What else to bring along? 
- a gaff hook
- a large net
- extra line

Look what I found on a remote beach when I first moved to Sitka...

It wasn't something I had ever seen before. 
And then there it was in this remarkable print  
by JoAnn George...


For several sensible reasons, we have done most of our boating during the fair-weather months April through September. 
Unfortunately, I have always been susceptible to seasickness in rough seas. From what I see and hear, I am not alone with this issue. 
Even in summer the outside waters of Southeast Alaska are often rough. Consequently, we limit venturing into outside waters to the rare, calm days. Otherwise, we have what seems like unlimited inside waters and bays available to us. 

Once we had gained some experience sport fishing for halibut with people who knew what they were doing, we found that fishing around slack tides was wise. Halibut tend to feed during slack tides when the strong currents subside. 

Because halibut often hang out on the ocean bottom near rock piles and drop-offs, we drop our baited lures in and around such locations.  We jig (bounce) the lure on the ocean bottom to attract attention. In general, we catch halibut in waters around 15 to 50 fathoms deep (depths around 100 to 300 feet). So the best depth for fishing for halibut simply depends on the ocean depth in the location you choose to fish. Thank goodness for GPS and depth finders. 
It's a good idea to drop an anchor if you catch a halibut and want to stay put to catch more. We make careful note of successful locations in our boat log book.

                      HOW MANY HALIBUT?
The number of halibut we are allowed to catch when sport fishing might change from one year to the next. 
Pick up a copy of the annual
                       SOUTHEAST ALASKA

These are available in the office of the Alaska Department of Fish and Game and from various marine supply stores around Sitka.

Locate the page with a section specifying  HALIBUT:

Be sure to read the entire section about HALIBUT
It includes many important issues including:

-  Fishing for halibut closed January 1 - January 31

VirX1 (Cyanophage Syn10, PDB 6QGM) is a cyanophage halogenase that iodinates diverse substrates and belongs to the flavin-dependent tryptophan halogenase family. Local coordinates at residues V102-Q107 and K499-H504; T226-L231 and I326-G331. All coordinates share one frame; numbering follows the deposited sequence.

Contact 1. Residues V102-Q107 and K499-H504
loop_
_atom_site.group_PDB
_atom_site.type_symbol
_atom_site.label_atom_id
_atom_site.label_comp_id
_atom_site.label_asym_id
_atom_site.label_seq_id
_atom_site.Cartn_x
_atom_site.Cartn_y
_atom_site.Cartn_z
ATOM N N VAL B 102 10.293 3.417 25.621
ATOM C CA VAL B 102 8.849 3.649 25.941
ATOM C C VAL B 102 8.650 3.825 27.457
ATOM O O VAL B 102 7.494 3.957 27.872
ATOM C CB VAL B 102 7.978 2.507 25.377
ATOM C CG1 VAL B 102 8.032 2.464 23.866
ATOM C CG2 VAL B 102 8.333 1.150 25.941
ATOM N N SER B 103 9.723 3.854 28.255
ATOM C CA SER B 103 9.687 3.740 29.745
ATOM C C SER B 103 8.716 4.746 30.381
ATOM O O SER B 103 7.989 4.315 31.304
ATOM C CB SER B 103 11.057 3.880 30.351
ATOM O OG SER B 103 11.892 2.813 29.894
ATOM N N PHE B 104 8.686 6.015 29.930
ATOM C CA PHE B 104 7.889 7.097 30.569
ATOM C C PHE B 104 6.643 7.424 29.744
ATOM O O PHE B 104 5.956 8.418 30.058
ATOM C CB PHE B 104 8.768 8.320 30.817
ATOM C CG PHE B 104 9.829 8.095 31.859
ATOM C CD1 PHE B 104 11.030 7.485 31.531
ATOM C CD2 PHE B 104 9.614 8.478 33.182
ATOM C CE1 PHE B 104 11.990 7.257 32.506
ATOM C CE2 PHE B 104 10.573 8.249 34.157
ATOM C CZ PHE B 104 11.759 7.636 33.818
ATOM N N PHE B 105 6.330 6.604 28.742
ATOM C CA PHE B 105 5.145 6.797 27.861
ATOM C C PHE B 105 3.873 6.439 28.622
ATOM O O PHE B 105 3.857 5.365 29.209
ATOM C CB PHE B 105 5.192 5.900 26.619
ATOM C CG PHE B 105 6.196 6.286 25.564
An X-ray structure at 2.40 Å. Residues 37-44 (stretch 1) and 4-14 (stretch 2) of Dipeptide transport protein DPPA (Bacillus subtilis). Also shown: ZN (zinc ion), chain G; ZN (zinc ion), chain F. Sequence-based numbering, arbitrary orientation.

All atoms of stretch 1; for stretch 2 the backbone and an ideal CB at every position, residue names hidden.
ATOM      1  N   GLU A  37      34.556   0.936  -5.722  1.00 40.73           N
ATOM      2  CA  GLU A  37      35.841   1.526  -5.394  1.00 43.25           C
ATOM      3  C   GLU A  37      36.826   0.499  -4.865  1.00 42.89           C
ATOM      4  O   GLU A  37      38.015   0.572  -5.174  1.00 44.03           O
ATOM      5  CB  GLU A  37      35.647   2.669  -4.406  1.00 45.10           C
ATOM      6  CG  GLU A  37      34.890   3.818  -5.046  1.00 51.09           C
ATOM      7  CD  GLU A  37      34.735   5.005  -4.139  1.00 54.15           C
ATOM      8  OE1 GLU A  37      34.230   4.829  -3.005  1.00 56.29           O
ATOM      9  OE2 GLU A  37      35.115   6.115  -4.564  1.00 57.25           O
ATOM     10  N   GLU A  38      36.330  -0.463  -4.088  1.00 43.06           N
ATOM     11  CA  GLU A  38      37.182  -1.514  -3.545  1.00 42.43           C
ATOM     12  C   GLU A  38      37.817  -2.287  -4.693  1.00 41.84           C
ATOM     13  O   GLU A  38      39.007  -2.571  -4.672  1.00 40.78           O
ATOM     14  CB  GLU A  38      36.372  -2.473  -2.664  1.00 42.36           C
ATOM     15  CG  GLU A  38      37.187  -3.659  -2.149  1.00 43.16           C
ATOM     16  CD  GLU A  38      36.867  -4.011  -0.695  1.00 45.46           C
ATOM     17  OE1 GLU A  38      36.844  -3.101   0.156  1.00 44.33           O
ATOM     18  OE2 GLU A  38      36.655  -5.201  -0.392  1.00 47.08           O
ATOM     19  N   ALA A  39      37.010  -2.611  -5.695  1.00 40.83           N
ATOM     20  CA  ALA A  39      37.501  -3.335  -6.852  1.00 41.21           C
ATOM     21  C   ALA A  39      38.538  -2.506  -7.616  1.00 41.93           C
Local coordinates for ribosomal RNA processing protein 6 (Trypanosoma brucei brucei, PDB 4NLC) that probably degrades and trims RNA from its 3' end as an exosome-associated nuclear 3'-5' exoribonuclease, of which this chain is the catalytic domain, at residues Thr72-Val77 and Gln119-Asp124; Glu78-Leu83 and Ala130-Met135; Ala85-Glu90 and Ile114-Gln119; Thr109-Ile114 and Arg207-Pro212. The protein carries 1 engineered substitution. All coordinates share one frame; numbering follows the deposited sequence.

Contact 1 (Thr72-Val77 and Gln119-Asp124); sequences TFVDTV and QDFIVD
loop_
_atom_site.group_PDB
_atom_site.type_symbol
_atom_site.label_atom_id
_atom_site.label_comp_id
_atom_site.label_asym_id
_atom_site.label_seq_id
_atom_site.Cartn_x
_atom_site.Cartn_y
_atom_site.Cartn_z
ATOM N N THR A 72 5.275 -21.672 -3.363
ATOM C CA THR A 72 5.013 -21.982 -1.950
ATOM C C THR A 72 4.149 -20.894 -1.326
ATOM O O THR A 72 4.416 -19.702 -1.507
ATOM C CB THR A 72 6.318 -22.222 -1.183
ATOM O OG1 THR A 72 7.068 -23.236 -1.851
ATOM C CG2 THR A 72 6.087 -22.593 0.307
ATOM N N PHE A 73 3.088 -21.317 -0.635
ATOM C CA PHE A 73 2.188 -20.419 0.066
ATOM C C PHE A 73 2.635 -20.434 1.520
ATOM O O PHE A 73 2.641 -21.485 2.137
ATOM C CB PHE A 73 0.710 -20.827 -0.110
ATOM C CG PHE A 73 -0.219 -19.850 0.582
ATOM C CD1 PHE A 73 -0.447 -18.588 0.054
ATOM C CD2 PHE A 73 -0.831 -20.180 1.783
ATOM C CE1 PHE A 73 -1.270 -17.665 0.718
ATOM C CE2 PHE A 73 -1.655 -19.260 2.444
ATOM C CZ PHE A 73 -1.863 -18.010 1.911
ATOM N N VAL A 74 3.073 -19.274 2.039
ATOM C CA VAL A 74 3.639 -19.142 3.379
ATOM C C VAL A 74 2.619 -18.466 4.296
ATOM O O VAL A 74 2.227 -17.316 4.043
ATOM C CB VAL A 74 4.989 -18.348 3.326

-  No size limit.
-  2 halibut per day.
-  4 in possession.

I recommend also reading a current copy of 
                        NOAA FISHERIES  
                            Alaska Region
                    Regulations Summary
                and Frequently Asked Questions
        for Unguided Pacific Halibut Fishing in Alaska


What a surprise! I was so grateful! 
About 15 years ago my son brought me an unusual mother's day gift. He knew I had grown comfortable taking our old 32 foot Grand Banks cabin cruiser out on my own. 

He said he wanted to help make my halibut fishing excursions more enjoyable and efficient. So, he put together a halibut skate for me in a tub.

Soon after receiving this welcome gift, I wanted to acquire whatever I needed to legally catch halibut longlining with my nifty new skate.

                        What I needed was a 
              CERTIFICATE also known as SHARC

To apply for a SHARC contact:

National Marine Fisheries Service, Alaska Region
P.O.Box 21668 
Juneau, Alaska 99802-1668  

phone: 1 (800) 304-4846


online: the Alaska regional office of NOAA Fisheries

It will be useful to review a current copy of the 8 page frequently asked questions about the Alaska Subsistence Halibut Program.

I made a copy to have handy on our boat.

Our neighbors in the boat harbor are admirably knowledgeable and experienced... especially about fishing. So thoughtful. When they catch halibut, they often share. 
                                                                    photo by K. Haley

I asked them for advice about setting a skate.

Here is the diagram utilizing some of the information they shared:

The depth for setting the ground line will vary depending on the location. Sometimes shallower, sometimes deeper. 

             CATCHING HALIBUT 
I headed north of Sitka with my new halibut skate, a friend and my dog. We planned for a few days of fishing and gathering greens. After about 8 hours (my boat is slow) we stopped to do some fishing. After jigging about ten minutes, my friend was thrilled to catch her very first halibut... sport fishing with a rod and reel. It wasn't all that big, but it was a keeper.